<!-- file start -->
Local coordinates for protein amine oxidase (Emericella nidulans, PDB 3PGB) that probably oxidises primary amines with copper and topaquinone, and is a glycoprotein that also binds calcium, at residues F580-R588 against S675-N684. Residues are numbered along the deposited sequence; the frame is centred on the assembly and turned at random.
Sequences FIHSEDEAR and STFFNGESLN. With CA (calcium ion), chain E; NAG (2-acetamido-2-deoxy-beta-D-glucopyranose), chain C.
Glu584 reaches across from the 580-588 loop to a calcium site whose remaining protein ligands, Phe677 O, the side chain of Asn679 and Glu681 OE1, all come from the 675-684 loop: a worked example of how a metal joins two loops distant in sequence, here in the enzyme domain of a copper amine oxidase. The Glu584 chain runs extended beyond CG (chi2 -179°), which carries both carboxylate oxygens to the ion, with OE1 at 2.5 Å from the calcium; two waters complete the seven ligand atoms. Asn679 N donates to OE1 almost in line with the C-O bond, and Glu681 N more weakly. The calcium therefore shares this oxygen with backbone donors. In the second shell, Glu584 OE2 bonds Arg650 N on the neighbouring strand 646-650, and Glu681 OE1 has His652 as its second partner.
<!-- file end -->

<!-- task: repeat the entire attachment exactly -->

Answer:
Local coordinates for protein amine oxidase (Emericella nidulans, PDB 3PGB) that probably oxidises primary amines with copper and topaquinone, and is a glycoprotein that also binds calcium, at residues F580-R588 against S675-N684. Residues are numbered along the deposited sequence; the frame is centred on the assembly and turned at random.
Sequences FIHSEDEAR and STFFNGESLN. With CA (calcium ion), chain E; NAG (2-acetamido-2-deoxy-beta-D-glucopyranose), chain C.
Glu584 reaches across from the 580-588 loop to a calcium site whose remaining protein ligands, Phe677 O, the side chain of Asn679 and Glu681 OE1, all come from the 675-684 loop: a worked example of how a metal joins two loops distant in sequence, here in the enzyme domain of a copper amine oxidase. The Glu584 chain runs extended beyond CG (chi2 -179°), which carries both carboxylate oxygens to the ion, with OE1 at 2.5 Å from the calcium; two waters complete the seven ligand atoms. Asn679 N donates to OE1 almost in line with the C-O bond, and Glu681 N more weakly. The calcium therefore shares this oxygen with backbone donors. In the second shell, Glu584 OE2 bonds Arg650 N on the neighbouring strand 646-650, and Glu681 OE1 has His652 as its second partner.